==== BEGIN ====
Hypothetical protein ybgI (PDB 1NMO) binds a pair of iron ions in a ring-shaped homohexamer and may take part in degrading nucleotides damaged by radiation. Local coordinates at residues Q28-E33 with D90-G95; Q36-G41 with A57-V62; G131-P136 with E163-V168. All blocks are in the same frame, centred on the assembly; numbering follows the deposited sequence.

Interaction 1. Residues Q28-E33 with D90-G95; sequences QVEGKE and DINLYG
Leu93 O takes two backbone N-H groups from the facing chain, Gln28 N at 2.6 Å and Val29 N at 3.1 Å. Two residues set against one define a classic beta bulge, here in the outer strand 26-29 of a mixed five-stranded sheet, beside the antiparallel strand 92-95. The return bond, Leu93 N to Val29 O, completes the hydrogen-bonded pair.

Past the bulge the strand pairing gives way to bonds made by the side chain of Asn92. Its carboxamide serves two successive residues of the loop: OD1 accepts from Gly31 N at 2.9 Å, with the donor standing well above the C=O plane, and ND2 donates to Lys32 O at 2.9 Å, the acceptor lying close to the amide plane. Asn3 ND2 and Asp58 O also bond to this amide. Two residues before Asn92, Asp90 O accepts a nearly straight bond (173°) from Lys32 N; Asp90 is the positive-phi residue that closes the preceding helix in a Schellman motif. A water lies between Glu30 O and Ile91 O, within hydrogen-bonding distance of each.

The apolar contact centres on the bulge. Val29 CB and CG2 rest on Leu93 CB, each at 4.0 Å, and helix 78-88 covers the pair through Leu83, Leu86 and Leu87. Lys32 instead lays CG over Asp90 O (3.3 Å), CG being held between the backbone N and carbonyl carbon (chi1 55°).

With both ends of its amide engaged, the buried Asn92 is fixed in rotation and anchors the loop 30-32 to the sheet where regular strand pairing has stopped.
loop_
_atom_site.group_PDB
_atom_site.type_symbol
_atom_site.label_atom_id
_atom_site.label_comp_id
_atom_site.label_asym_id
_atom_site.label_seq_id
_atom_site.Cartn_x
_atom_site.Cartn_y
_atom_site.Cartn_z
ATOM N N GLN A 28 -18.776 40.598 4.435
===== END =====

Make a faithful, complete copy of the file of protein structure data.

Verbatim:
Hypothetical protein ybgI (PDB 1NMO) binds a pair of iron ions in a ring-shaped homohexamer and may take part in degrading nucleotides damaged by radiation. Local coordinates at residues Q28-E33 with D90-G95; Q36-G41 with A57-V62; G131-P136 with E163-V168. All blocks are in the same frame, centred on the assembly; numbering follows the deposited sequence.

Interaction 1. Residues Q28-E33 with D90-G95; sequences QVEGKE and DINLYG
Leu93 O takes two backbone N-H groups from the facing chain, Gln28 N at 2.6 Å and Val29 N at 3.1 Å. Two residues set against one define a classic beta bulge, here in the outer strand 26-29 of a mixed five-stranded sheet, beside the antiparallel strand 92-95. The return bond, Leu93 N to Val29 O, completes the hydrogen-bonded pair.

Past the bulge the strand pairing gives way to bonds made by the side chain of Asn92. Its carboxamide serves two successive residues of the loop: OD1 accepts from Gly31 N at 2.9 Å, with the donor standing well above the C=O plane, and ND2 donates to Lys32 O at 2.9 Å, the acceptor lying close to the amide plane. Asn3 ND2 and Asp58 O also bond to this amide. Two residues before Asn92, Asp90 O accepts a nearly straight bond (173°) from Lys32 N; Asp90 is the positive-phi residue that closes the preceding helix in a Schellman motif. A water lies between Glu30 O and Ile91 O, within hydrogen-bonding distance of each.

The apolar contact centres on the bulge. Val29 CB and CG2 rest on Leu93 CB, each at 4.0 Å, and helix 78-88 covers the pair through Leu83, Leu86 and Leu87. Lys32 instead lays CG over Asp90 O (3.3 Å), CG being held between the backbone N and carbonyl carbon (chi1 55°).

With both ends of its amide engaged, the buried Asn92 is fixed in rotation and anchors the loop 30-32 to the sheet where regular strand pairing has stopped.
loop_
_atom_site.group_PDB
_atom_site.type_symbol
_atom_site.label_atom_id
_atom_site.label_comp_id
_atom_site.label_asym_id
_atom_site.label_seq_id
_atom_site.Cartn_x
_atom_site.Cartn_y
_atom_site.Cartn_z
ATOM N N GLN A 28 -18.776 40.598 4.435